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Charlotte Amalie
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KRIGGER: DOWNSIZE OR COLLAPSE

The V.I. government must begin downsizing through meaningful attrition and a stringent hiring freeze or it will collapse.
That was the message Wednesday from Rudolph Krigger, the governor's assistant on financial affairs, to the Senate Finance Committee.
If tough measures aren't implemented, it "will lead not only to the collapse of the Virgin Islands government but to the demise of the territory," the Independent quoted Krigger as saying.
Krigger said the government will have serious problems meeting payroll in June, July and August, and Ira Mills, acting director of Management and Budget, said the
government's financial obligations might soon exceed its revenue flow.
Mills said for fiscal year 1999 he has budgeted revenues of $448 million and expenses of $493 million, leaving a gap of $41.9 million.
He said the plan is to spend only on top priority items and to reduce allotments for all branches and agencies. This will be implemented by April, Mills said.
Revenues have been budgeted upwards, he said, because of the sale of unpaid
property taxes that is now being bid out.
Bernice Turnbull, acting director of the Internal Revenue Bureau, said the government now owes $71.7 million in income tax refunds — $47.5 million for 1998, $15.5 million for 1997 and $8.7 million for 1996 and prior years — plus at least $48.7 million to vendors for 1998 and 1999.
"The governor wants equity among vendors," she said in the Independent report. "Payments will be made based on aging. However, we have to recognize there are priorities and some payments that have to be made."
Turnbull said the government doesn't have enough money to set aside 10 percent of IRB collections for tax refunds, as the law requires, but is setting aside 4.5 percent.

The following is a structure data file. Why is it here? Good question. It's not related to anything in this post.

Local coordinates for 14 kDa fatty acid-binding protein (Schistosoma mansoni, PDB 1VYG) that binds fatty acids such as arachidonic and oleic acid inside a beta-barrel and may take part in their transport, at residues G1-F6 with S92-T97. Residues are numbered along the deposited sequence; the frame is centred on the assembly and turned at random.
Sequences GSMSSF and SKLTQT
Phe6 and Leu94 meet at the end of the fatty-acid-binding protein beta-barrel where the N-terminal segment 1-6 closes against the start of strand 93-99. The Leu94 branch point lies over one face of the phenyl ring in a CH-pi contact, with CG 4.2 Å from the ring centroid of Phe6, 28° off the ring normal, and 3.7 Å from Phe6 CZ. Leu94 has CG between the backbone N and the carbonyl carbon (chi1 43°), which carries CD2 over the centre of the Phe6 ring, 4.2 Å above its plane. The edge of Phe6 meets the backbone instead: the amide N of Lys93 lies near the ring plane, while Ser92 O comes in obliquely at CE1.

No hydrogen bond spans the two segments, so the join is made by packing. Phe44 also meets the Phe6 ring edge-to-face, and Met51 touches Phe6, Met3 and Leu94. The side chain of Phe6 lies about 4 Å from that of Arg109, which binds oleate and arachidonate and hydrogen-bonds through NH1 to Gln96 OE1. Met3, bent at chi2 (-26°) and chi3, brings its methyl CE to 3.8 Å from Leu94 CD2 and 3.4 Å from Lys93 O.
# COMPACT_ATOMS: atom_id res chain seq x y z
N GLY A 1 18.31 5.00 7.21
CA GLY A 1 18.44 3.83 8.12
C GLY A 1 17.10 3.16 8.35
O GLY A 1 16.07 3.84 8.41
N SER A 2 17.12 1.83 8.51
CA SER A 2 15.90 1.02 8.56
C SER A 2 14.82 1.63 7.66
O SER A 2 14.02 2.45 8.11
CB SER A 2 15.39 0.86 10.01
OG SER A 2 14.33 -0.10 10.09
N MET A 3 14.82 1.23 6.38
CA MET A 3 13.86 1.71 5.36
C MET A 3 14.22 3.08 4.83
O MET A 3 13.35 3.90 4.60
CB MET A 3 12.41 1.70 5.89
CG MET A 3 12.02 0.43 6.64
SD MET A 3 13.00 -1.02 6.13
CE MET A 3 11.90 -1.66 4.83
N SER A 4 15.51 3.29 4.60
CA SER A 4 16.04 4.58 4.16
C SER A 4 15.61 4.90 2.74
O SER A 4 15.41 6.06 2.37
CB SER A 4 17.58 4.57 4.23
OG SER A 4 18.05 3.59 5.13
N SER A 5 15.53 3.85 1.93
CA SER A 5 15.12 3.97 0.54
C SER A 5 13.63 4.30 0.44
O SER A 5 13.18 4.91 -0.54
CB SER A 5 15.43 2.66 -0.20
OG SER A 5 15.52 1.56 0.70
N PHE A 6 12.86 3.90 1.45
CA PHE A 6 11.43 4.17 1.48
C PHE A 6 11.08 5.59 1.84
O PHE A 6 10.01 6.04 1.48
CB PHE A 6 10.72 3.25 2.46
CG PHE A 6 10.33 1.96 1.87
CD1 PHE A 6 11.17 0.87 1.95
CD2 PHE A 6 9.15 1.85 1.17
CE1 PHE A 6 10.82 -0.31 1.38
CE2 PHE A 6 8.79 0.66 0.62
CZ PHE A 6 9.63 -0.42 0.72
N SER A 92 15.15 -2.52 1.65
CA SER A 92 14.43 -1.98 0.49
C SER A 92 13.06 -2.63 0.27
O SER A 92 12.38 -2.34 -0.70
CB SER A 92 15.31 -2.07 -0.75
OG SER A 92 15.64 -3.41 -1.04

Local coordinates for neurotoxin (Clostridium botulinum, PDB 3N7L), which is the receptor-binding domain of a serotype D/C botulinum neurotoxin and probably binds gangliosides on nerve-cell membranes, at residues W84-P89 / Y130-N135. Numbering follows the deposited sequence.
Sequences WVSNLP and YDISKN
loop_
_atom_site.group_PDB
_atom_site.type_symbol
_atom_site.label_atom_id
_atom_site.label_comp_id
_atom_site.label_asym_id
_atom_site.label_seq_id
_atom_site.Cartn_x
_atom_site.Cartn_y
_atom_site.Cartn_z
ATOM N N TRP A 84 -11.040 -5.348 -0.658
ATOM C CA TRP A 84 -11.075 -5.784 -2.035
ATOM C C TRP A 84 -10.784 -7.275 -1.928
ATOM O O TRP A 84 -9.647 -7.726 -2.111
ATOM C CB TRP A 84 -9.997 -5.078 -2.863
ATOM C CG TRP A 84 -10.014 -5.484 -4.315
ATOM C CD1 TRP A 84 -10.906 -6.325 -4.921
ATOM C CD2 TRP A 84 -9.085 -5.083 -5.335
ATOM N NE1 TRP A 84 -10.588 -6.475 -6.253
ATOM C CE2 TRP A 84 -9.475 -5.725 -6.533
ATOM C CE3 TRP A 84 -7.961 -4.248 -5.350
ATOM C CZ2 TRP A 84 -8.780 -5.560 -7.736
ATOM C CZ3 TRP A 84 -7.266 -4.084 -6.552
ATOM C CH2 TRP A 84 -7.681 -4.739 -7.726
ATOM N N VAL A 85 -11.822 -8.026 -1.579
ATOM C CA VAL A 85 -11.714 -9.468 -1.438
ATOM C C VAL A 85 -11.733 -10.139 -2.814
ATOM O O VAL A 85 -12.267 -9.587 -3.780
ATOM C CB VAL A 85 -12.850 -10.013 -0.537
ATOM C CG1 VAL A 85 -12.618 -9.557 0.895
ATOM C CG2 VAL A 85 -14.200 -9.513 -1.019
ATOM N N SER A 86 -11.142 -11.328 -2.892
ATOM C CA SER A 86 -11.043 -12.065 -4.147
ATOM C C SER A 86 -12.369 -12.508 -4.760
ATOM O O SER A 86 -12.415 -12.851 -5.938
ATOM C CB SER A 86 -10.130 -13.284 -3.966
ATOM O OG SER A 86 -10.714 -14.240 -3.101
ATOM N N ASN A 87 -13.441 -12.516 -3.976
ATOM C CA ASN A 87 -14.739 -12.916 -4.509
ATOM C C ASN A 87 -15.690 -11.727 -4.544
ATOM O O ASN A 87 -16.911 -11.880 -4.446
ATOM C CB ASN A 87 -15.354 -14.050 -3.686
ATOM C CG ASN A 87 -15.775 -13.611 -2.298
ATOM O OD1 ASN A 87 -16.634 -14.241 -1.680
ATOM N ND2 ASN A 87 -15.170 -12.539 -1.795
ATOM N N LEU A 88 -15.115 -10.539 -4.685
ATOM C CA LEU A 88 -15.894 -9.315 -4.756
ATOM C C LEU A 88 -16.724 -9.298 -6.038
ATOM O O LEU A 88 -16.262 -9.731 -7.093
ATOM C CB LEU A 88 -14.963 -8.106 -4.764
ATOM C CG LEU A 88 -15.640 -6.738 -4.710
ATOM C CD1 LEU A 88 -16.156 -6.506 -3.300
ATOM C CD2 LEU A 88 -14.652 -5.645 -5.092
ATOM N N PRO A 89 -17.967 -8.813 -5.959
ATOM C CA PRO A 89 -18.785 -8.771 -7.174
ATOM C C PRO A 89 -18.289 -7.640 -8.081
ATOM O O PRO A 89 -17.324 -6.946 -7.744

Wednesday's hearing, called by committee Chairwoman Lorraine Berry, lasted more than 10 hours with testimony provided by key members of the Turnbull administration.
Krigger said the administration will use a report commissioned by the Schneider administration from Consultants for Resources Evaluation in Washington, D.C., to augment the five-year plan the Turnbull administration is developing.
The CORE report is being developed with a $600,000 grant from the Interior Department. In a meeting between Interior Secretary Bruce
Babbitt and Gov. Charles W. Turnbull in January, Babbitt said the Virgin Islands had 30 days to come up with a comprehensive plan.
Krigger said Wednesday a draft of the plan should be completed by Feb. 24.
He indicated that if the federal government is going to provide further financial assistance to the Virgin Islands, the territory must show that it is working to revive its economy.
Krigger said the government is looking at any and all proposals to solve its fiscal problems, even the partial sale of WAPA that Turnbull previously opposed.
"Just because he [Turnbull] took a position previously does not mean he cannot take a contrary position," Krigger said.
Krigger said the government's first belt-tightening measures include curbing use of government vehicles and cellular phones. The "strict" hiring freeze will begin April 1, the Independent reported.